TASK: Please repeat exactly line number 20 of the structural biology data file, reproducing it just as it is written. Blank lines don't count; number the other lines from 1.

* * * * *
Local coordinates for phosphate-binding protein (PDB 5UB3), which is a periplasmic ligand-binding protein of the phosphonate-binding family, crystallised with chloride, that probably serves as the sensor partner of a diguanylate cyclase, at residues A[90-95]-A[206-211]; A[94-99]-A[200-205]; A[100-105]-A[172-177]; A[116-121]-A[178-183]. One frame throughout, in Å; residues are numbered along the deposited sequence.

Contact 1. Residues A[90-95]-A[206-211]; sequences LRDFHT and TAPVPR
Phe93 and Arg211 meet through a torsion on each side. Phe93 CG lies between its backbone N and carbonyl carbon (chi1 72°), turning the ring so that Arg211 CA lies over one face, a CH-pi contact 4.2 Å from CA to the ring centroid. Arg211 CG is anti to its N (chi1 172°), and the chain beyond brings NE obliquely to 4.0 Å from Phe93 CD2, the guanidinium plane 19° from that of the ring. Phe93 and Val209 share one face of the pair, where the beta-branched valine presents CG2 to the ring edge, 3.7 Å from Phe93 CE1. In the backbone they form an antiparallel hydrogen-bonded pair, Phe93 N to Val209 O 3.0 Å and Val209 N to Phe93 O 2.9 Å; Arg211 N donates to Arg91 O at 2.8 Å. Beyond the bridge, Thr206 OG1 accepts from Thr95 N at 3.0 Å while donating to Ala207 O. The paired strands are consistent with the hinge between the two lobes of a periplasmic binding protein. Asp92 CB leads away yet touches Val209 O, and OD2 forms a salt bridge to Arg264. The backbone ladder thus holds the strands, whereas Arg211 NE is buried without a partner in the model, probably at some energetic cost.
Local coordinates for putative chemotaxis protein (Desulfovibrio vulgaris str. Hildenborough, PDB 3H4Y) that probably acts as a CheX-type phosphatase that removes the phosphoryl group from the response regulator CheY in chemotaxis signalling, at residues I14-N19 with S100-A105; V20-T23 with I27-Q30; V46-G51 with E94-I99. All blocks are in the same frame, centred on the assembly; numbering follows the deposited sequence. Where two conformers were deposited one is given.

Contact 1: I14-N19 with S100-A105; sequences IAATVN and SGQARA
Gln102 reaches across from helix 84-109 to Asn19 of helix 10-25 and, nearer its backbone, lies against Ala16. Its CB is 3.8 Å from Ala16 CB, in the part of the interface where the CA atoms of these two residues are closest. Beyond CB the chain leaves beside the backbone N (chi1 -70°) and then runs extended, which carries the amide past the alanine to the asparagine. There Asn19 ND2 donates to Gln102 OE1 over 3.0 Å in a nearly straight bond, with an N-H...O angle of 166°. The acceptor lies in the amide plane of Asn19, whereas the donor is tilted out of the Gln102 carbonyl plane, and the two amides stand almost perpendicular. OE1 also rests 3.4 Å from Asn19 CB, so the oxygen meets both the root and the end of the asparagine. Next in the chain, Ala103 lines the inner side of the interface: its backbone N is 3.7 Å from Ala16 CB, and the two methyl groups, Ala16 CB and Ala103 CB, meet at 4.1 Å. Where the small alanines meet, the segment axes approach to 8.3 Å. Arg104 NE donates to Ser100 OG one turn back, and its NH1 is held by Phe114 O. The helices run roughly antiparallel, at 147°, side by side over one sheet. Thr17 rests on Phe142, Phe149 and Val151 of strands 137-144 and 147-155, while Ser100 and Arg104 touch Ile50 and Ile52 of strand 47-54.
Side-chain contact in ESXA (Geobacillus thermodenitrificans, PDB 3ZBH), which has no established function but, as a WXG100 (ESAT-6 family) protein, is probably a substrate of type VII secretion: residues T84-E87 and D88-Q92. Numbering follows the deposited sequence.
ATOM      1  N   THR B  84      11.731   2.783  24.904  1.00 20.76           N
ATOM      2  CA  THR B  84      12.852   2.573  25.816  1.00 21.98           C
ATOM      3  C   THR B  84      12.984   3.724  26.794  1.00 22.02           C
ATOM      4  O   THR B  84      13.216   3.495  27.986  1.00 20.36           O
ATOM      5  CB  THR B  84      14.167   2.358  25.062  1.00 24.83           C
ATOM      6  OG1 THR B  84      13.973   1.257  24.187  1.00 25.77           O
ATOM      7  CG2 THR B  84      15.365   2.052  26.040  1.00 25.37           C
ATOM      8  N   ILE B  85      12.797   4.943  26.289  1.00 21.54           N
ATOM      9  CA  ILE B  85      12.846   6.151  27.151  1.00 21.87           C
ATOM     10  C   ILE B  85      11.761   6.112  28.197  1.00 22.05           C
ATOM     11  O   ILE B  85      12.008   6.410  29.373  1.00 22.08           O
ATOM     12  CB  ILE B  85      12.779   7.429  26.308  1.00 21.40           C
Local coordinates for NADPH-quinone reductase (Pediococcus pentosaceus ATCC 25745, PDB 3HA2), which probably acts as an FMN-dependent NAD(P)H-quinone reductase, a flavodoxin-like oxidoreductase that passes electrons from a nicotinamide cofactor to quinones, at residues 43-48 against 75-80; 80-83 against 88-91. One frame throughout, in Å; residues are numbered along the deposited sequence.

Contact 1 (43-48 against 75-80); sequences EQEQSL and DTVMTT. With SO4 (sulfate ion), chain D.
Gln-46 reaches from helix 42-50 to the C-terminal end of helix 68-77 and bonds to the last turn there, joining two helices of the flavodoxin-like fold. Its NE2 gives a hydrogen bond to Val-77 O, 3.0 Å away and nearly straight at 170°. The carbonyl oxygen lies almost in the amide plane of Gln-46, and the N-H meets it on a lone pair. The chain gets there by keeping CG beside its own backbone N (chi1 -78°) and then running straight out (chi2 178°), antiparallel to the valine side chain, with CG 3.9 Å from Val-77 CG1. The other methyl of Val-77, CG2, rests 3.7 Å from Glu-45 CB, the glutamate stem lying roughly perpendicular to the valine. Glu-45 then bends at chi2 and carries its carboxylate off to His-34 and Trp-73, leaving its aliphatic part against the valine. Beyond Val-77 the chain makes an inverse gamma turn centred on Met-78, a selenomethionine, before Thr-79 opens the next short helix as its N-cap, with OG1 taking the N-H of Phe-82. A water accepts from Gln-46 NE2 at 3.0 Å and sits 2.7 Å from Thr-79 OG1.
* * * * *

Local coordinates for NADPH-quinone reductase (Pediococcus pentosaceus ATCC 25745, PDB 3HA2), which probably acts as an FMN-dependent NAD(P)H-quinone reductase, a flavodoxin-like oxidoreductase that passes electrons from a nicotinamide cofactor to quinones, at residues 43-48 against 75-80; 80-83 against 88-91. One frame throughout, in Å; residues are numbered along the deposited sequence.